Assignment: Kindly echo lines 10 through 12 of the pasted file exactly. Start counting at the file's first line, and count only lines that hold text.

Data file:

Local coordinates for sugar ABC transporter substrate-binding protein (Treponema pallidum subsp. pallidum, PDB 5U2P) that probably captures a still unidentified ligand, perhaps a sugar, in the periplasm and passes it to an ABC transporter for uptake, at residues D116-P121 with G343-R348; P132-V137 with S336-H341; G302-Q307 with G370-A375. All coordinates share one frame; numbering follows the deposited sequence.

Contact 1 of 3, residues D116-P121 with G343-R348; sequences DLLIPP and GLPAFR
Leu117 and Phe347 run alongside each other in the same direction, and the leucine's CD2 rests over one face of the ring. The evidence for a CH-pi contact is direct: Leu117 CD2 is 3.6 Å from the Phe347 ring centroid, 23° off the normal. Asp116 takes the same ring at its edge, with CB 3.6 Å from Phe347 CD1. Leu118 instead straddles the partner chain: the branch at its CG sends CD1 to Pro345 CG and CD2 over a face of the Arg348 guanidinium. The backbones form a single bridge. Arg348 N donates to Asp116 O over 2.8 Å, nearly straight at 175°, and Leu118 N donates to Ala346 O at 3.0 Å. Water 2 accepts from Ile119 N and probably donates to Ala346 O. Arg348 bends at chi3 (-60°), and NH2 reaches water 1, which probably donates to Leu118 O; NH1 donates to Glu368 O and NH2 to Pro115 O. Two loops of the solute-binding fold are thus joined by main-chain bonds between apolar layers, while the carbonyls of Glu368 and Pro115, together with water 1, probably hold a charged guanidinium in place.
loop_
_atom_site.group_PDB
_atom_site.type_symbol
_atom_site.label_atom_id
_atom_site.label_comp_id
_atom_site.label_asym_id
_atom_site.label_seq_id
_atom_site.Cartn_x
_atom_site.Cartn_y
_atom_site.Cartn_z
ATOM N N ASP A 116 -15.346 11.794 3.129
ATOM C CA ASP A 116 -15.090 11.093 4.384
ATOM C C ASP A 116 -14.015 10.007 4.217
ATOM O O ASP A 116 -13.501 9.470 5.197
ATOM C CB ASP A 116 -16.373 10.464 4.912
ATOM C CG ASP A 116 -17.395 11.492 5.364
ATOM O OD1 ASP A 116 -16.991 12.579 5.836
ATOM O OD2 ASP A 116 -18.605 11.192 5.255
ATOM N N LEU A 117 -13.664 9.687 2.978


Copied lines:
_atom_site.label_seq_id
_atom_site.Cartn_x
_atom_site.Cartn_y